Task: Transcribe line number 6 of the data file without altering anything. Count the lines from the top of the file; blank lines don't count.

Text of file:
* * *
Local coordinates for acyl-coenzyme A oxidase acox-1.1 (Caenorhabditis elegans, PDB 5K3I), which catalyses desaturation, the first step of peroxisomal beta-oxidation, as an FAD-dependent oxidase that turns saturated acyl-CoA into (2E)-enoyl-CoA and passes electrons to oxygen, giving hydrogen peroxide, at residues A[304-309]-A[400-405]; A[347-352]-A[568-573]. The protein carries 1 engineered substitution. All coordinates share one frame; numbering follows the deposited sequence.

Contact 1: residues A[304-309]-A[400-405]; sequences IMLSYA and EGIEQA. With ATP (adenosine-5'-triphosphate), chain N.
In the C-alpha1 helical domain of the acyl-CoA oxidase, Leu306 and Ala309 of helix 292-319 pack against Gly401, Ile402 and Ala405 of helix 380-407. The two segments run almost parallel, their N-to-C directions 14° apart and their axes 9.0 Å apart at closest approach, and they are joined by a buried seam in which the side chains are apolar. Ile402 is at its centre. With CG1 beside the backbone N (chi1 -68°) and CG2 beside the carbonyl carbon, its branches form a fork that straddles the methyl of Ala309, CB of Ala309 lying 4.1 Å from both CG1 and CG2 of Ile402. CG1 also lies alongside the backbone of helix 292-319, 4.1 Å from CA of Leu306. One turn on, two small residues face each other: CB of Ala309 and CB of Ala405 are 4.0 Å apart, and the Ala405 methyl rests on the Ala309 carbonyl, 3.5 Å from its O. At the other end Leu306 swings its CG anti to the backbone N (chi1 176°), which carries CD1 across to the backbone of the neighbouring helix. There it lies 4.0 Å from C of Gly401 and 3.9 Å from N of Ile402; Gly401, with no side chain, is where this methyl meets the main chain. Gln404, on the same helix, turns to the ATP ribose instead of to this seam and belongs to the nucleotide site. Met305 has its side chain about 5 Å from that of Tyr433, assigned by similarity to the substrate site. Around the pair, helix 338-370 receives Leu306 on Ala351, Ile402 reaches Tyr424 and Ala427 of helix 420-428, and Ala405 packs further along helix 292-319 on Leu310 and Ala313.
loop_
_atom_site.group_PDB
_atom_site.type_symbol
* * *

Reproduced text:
_atom_site.type_symbol